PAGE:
“Funeral Blues” was written by the British poet W.H. Auden and first published in 1938. It's a poem about the immensity of grief: the speaker has lost someone important, but the rest of the world doesn’t slow down or stop to pay its respects—it just keeps plugging along on as if nothing has changed. The speaker experiences this indifference as a kind of rude torment, and demands that the world grieve too. Grief, in the poem, is thus presented as something deeply isolating, an emotion that cuts off the people who grieve from the world around them.
Stop all the ...
... the mourners come.
Let aeroplanes circle ...
... black cotton gloves.
He was my ...
... I was wrong.
The stars are ...
... to any good.
Select any word below to get its definition in the context of the poem. The words are listed in the order in which they appear in the poem.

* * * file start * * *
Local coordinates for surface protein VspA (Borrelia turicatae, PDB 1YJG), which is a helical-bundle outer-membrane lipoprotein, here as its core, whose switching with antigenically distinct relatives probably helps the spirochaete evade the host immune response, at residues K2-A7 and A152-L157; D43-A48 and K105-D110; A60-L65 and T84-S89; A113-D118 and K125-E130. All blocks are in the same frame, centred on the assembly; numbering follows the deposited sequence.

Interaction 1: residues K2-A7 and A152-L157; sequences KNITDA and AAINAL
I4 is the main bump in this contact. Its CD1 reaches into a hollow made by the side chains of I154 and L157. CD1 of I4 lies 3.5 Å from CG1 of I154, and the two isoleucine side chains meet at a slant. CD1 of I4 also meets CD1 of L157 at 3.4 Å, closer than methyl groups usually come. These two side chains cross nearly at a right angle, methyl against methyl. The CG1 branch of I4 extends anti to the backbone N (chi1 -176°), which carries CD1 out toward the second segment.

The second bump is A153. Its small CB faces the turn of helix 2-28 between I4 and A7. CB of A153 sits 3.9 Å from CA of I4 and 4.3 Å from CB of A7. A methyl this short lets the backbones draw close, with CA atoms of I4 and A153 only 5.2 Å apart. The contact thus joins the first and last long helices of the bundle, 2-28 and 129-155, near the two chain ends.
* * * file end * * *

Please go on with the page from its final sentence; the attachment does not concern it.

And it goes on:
"Four Weddings and a Funeral" — A scene from the classic 1994 film in which a character recites "Funeral Blues" at his partner's funeral. The film helped secure the poem's place in modern pop culture.
The "Blues" Aloud — Tom O'Bedlam reads the poem out loud.
W.H. Auden's Biography — A detailed biography of W.H. Auden from the Poetry Foundation.
An Introduction to "Funeral Blues" — A detailed history of the poem from the British Library.
Funeral Blues — Benjamin Britten's musical setting of "Funeral Blues."
1Stop all the clocks, cut off the telephone,
2Prevent the dog from barking with a juicy bone,
3Silence the pianos and with muffled drum
4Bring out the coffin, let the mourners come.
5Let aeroplanes circle moaning overhead
6Scribbling on the sky the message ‘He is Dead’.
7Put crepe bows round the white necks of the public doves,
8Let the traffic policemen wear black cotton gloves.
9He was my North, my South, my East and West,
10My working week and my Sunday rest,
11My noon, my midnight, my talk, my song;
12I thought that love would last forever: I was wrong.
13The stars are not wanted now; put out every one,
14Pack up the moon and dismantle the sun,
15Pour away the ocean and sweep up the wood;
16For nothing now can ever come to any good.